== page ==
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Velocity and Temperature Structure of Medium-Scale Pool Fires



Kunhyuk Sung, Ryan Falkenstein-Smith, Anthony Hamins


A series of measurements was conducted using a bidirectional probe to characterize the upward speed in the plumes of medium-scale pool fires burning a variety of gaseous and liquid fuels. Time-averaged local measurements of the upward velocity were conducted in the plumes of methanol, ethanol, and acetone pool fires burning in a 30 cm diameter liquid pool burner and methane and propane gaseous pool fires established on a 37 cm diameter gas burner. The gas-phase thermocouple temperature was measured separately using many kinds of fine bare-wire thermocouples with different data acquisition rate, which temperatures were corrected considering radiative loss and thermal inertia effects. The bidirectional probes were connected to multiple pressure transducers with various time responses, ranging from 20 ms to 160 ms. A 25 μm wire diameter, bare-bead, Type R or S, thermocouple with an approximately spherical bead of diameter 125 μm was positioned about 0.5 cm upstream of the probe. The time series of temperature was corrected for radiative loss only. The Bernoulli equation was solved using the time series of pressure, the "corrected" temperature time series, and the calculated K factor based on the Re (and its properties) calculated from the instantaneous velocity and temperature. The spatial separation between the probe and thermocouple was assumed to be of negligible importance. The experiments were typically repeated 2 to 3 times and the results were repeatable to within a few percent. The upward component of the velocity on the plume centerline in the methanol pool fire compared favorably to previous measurements and Baum's plume velocity correlation. The results showed that the upward velocity increased with distance above the plume for about 1 to 2 diameters above the fuel surface and then decreased with distance. The upward component of the velocity on the plume centerline in the methanol pool fire compared favorably to previous measurements and followed the general trends of Baum and McCaffrey's plume theory. A single location radiative heat flux measurement was used to determine the radiative fraction in 30 cm diameter methanol pool fires. The results were favorably compared to previous measurements using multi-location and single-location heat flux measurements.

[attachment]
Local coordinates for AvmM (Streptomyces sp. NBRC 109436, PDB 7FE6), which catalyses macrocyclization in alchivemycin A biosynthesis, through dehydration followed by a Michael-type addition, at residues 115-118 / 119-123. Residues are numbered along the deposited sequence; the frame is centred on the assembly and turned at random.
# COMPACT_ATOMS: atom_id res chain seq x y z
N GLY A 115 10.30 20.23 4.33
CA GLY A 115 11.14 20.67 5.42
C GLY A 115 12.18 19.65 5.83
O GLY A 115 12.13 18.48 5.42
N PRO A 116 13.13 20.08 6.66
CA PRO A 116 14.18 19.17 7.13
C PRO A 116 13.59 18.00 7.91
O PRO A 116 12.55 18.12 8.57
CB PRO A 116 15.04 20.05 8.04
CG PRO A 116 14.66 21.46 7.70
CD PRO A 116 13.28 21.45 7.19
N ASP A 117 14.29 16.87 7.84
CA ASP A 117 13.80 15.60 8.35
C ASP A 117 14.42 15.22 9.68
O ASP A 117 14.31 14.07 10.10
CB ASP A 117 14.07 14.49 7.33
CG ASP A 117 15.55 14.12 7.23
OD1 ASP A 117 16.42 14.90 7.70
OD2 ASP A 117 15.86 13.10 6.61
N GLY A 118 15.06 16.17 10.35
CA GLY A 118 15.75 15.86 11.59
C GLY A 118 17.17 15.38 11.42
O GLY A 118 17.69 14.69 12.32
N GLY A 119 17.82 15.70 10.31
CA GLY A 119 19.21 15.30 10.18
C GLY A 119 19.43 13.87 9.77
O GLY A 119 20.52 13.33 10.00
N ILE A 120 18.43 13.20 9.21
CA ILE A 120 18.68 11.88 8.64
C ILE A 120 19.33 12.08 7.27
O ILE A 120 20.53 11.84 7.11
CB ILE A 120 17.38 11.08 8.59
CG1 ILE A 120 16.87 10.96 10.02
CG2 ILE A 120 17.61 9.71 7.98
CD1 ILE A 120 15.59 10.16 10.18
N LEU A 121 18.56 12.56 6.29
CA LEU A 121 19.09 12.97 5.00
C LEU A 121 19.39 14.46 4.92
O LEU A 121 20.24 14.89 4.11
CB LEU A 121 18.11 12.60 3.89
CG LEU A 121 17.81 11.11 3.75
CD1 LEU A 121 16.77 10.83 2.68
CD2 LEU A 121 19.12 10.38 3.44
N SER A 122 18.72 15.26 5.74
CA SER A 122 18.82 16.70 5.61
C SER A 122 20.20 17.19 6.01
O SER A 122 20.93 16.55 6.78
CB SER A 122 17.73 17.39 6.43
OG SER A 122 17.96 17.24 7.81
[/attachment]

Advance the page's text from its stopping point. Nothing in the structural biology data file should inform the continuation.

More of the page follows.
Technical Note (NIST TN) - 2162
Report Number


pool fires, velocity, temperature, radiative fraction


Sung, K. , Falkenstein-Smith, R. and Hamins, A. (2021), Velocity and Temperature Structure of Medium-Scale Pool Fires, Technical Note (NIST TN), National Institute of Standards and Technology, Gaithersburg, MD, [online],, (Accessed April 21, 2024)
Created June 22, 2021, Updated November 29, 2022